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Eating in Luang Prabang

Luang Prabang’s beautiful temples, French colonial architecture, and natural beauty have made it a popular spot on a South-East Asia travel circuit.  Over the past few years, it has increasingly attracted what Lonely Planet refers to as “well-heeled” tourists – those with money to spend on luxuries and comforts within a backdrop of Asian exoticism.  Predictably, expensive hotels, restaurants and boutique shops have proliferated, making Luang Prabang a little bubble of prosperity within one of the 20 poorest countries in the world.

Over time, Luang Prabang has developed a reputation for excellent food and coffee.  You can eat fine French cuisine here, drink imported wines, take cooking courses with internationally renowned chefs, and purchase locally produced gourmet foodstuffs such as goats cheese, spice mixes and oolong tea.  A destination for foodies indeed.

We arrived in Luang Prabang with our tastebuds zinging in anticipation, and although we had to eat some mediocre food on our way to gastronomic bliss, we have indeed eaten well here.  This post presents some highlights, beginning with our new shared passion – finding the perfect coffee to start our day (yes, I’ve managed to get Colin addicted to coffee!!).

As in Vietnam, the best coffee is not to be found in cafes targeting tourists, but in the scruffy little shops frequented by locals. All the locals we asked recommended a particular shop down by the river. This open-air shop – sandwiched between a smokey barbeque stand and a noodle vendor – is only open between the hours of 6.30-11am. There we fell head over heels for Lao coffee, brewed over an open fire to a luscious syrup that turns your lips and teeth dark brown as you drink it. The coffee is served in a glass with two teaspoons of sweetened condensed milk, and costs only 3,000 kip (about 50 cents NZ). Complimentary green tea is provided and deep fried pastries are available for dunking in your coffee.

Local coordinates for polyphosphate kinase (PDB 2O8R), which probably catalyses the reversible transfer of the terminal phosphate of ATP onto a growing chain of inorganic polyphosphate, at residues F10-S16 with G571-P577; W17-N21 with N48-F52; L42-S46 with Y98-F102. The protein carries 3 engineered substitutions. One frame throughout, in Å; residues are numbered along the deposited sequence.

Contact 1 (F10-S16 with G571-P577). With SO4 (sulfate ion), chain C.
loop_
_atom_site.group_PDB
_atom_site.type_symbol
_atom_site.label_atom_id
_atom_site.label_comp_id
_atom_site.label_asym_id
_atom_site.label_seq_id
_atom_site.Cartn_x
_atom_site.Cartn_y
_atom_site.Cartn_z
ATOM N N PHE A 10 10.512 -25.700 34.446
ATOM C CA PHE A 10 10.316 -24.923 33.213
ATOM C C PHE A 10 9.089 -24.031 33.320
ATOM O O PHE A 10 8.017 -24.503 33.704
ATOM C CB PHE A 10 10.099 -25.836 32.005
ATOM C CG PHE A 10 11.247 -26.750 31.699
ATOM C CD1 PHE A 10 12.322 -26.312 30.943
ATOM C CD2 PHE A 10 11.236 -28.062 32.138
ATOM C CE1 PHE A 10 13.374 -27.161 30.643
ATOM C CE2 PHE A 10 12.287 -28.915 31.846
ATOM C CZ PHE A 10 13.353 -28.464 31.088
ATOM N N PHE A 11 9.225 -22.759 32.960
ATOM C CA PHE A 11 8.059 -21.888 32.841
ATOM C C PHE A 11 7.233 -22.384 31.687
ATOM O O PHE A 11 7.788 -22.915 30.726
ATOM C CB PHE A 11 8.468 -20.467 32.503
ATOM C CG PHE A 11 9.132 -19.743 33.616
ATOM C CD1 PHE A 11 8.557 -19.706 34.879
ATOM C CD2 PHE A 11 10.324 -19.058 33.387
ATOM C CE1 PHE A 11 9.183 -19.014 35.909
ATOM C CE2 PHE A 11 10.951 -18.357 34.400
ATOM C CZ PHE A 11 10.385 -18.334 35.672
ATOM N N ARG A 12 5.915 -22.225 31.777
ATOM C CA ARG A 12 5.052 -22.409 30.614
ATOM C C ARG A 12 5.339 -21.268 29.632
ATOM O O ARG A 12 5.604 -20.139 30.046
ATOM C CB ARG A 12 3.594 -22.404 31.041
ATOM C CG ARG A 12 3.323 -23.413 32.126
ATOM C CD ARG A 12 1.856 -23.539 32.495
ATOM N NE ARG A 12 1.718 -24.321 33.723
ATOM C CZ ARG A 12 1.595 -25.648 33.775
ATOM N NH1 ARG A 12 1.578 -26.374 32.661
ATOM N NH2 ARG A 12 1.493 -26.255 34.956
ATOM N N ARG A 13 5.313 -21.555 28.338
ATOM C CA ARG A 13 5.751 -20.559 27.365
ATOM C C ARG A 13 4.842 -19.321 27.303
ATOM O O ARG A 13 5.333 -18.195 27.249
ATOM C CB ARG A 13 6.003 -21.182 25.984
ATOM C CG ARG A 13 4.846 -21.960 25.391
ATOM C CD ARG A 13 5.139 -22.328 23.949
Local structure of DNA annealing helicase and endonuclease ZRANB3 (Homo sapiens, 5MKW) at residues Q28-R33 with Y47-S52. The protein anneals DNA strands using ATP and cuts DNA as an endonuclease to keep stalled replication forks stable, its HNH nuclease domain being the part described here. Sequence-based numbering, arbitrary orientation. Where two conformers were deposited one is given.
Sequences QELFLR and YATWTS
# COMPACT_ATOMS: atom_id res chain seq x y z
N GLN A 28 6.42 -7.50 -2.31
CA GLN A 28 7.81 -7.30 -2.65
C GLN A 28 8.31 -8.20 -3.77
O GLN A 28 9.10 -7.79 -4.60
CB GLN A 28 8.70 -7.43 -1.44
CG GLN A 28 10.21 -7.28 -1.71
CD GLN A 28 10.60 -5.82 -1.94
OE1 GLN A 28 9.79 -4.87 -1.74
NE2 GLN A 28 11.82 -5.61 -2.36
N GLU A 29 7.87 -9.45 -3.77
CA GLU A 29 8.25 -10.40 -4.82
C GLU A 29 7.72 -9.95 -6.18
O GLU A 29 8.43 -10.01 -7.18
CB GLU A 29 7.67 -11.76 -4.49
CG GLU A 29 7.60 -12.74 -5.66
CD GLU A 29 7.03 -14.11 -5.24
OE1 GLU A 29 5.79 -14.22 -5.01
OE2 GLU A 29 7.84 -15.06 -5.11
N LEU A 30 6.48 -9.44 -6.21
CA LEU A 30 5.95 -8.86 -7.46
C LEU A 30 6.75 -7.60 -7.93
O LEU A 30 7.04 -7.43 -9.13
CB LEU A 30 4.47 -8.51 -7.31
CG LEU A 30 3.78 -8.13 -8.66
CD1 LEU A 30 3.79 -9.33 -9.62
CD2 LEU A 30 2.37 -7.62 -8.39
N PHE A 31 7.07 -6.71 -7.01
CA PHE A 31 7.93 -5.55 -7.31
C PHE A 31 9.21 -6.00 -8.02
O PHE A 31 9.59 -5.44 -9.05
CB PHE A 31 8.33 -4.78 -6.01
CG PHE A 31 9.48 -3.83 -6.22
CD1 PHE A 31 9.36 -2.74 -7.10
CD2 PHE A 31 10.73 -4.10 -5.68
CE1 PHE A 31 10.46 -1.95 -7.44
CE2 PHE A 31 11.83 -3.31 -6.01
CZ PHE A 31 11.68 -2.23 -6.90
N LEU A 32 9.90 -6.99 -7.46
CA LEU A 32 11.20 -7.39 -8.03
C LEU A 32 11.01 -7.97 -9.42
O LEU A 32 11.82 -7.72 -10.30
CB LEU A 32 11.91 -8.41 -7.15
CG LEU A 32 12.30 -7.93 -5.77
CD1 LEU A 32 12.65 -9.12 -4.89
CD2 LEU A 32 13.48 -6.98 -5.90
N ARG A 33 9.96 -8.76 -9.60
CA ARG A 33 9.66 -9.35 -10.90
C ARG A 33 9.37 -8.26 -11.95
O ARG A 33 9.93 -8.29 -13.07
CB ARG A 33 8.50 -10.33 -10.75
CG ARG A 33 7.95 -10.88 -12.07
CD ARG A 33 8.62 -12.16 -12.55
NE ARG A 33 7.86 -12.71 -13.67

Vegetable stew at The Big Tree cafe – dark with eggplant, warm with chilli, crunchy with woodear mushrooms, loaded with virtuous vegetable goodness (and arriving, unexpectedly, with a few tasty chunks of pork crackle).

Spurred by the recommendation of Lonely Planet and the staff at our hotel, we decided to splurge on a nice dinner at Tum Tum Cheng. Unfortunately, this complimentary nibble turned out to be the highlight of the meal: dry, unsalted peanuts served with thin slices of fresh lemongrass and a small pile of salt. This moreish combination went perfectly with the house “French white wine”, which proved to be highly drinkable.

Hardly Lao food, this salad at Saffron Cafe nonetheless became a mutual favourite for lunch. The combination of salad greens, boiled egg, crispy bacon bits, croutons, raw vegetables, ripe mango and tangy lime vinaigrette was exactly what we craved on several hot days in Luang Prabang.